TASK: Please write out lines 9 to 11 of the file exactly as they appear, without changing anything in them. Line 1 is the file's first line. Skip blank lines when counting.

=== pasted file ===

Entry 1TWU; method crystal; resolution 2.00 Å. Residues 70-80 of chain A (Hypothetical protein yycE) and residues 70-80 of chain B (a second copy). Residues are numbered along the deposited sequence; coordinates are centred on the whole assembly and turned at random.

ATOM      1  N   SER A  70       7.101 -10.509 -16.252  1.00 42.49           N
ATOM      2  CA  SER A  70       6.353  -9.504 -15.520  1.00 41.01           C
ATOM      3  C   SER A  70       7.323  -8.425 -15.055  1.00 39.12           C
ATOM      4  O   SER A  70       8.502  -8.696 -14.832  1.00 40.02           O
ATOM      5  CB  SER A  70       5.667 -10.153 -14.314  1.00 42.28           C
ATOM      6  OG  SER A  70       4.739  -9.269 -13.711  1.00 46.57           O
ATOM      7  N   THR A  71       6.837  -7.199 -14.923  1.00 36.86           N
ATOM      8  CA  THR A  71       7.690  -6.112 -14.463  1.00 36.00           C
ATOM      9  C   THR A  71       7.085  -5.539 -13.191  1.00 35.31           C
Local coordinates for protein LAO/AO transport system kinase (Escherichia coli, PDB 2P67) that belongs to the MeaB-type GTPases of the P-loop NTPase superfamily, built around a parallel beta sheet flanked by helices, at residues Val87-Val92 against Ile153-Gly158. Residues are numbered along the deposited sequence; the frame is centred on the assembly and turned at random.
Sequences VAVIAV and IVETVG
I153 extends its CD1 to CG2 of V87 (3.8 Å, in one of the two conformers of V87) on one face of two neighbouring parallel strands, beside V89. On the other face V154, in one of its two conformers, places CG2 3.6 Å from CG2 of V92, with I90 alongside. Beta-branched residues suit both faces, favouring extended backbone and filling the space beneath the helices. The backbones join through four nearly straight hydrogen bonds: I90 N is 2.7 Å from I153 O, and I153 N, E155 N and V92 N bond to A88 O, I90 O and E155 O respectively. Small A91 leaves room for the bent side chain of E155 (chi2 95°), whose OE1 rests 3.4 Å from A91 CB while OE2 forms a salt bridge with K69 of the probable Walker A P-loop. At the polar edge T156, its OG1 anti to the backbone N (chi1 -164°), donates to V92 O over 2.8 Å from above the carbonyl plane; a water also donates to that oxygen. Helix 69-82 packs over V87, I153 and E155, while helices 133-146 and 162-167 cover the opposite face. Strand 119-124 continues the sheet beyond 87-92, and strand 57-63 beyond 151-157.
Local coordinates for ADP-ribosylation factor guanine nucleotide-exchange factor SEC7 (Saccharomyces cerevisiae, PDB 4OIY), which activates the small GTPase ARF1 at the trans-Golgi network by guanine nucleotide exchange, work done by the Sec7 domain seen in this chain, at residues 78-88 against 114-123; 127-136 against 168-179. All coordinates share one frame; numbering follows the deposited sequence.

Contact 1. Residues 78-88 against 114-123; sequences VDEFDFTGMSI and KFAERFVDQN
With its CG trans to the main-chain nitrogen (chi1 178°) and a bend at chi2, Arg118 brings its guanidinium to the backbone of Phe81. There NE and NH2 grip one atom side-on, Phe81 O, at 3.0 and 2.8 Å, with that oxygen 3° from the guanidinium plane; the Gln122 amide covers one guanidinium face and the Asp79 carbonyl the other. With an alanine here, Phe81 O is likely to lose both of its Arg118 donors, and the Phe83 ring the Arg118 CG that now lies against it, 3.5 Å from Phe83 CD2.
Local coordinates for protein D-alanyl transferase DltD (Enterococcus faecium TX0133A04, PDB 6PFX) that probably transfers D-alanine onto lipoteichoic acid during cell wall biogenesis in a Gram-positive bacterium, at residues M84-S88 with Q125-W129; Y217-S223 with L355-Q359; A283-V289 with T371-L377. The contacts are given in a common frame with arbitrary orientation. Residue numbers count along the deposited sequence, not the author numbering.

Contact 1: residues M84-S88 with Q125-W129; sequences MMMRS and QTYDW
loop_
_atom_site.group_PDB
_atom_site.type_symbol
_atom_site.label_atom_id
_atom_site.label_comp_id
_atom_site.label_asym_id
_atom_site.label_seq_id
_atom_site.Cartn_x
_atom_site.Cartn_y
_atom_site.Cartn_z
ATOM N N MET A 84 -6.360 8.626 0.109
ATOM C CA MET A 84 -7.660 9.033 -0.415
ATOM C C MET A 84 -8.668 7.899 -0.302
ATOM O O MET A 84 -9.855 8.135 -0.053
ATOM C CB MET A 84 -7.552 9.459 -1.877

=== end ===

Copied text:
ATOM      8  CA  THR A  71       7.690  -6.112 -14.463  1.00 36.00           C
ATOM      9  C   THR A  71       7.085  -5.539 -13.191  1.00 35.31           C
Local coordinates for protein LAO/AO transport system kinase (Escherichia coli, PDB 2P67) that belongs to the MeaB-type GTPases of the P-loop NTPase superfamily, built around a parallel beta sheet flanked by helices, at residues Val87-Val92 against Ile153-Gly158. Residues are numbered along the deposited sequence; the frame is centred on the assembly and turned at random.